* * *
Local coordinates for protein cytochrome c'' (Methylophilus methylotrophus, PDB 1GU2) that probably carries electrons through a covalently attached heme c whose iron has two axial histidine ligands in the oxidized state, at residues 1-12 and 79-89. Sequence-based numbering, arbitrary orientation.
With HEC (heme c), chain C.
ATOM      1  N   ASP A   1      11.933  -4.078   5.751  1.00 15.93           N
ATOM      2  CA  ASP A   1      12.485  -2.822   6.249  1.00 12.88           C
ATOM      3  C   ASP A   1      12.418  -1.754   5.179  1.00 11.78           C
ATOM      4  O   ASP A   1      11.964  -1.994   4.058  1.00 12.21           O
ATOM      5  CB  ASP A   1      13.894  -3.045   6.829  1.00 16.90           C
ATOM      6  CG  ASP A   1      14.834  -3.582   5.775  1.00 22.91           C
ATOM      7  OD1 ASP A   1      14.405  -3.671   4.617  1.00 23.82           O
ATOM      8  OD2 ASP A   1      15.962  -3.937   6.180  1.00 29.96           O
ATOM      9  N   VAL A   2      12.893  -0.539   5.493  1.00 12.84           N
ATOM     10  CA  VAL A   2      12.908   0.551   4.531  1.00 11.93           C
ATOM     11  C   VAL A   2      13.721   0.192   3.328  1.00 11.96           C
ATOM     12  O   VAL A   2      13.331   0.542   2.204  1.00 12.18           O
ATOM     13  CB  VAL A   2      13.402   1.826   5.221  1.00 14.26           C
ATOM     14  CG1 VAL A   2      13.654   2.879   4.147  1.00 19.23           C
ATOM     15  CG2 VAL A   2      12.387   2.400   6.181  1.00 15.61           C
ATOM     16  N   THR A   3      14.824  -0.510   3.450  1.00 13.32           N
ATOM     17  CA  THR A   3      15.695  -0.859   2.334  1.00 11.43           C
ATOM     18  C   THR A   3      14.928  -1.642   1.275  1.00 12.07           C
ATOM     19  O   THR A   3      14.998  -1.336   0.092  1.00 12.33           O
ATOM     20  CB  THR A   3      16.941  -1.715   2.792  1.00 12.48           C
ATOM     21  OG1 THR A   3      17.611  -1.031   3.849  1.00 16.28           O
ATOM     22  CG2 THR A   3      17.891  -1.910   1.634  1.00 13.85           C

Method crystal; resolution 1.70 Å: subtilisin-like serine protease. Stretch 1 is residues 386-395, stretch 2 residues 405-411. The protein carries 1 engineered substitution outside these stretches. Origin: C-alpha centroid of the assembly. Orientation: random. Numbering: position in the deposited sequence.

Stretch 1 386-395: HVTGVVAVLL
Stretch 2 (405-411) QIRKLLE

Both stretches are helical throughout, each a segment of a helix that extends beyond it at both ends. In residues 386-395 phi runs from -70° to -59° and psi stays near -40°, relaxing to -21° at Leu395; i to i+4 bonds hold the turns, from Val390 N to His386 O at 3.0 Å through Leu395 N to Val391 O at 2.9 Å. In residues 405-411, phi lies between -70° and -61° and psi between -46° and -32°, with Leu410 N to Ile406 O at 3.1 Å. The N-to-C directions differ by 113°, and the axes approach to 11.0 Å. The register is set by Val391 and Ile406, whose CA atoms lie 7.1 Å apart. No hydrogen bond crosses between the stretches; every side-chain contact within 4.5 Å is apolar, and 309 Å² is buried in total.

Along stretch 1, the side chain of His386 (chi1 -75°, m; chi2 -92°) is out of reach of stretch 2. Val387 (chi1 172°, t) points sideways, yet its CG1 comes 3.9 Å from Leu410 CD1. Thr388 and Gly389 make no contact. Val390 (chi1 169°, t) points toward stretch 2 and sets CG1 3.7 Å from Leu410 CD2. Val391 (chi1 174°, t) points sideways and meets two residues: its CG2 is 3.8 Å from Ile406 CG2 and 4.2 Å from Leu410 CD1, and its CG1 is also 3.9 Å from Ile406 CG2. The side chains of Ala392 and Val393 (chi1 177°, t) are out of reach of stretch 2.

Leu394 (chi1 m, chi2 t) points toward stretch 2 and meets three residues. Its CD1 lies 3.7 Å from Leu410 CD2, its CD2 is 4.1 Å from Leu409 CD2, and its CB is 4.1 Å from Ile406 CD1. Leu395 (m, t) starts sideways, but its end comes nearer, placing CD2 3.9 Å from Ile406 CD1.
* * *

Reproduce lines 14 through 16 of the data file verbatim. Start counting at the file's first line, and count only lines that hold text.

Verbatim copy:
ATOM     12  O   VAL A   2      13.331   0.542   2.204  1.00 12.18           O
ATOM     13  CB  VAL A   2      13.402   1.826   5.221  1.00 14.26           C
ATOM     14  CG1 VAL A   2      13.654   2.879   4.147  1.00 19.23           C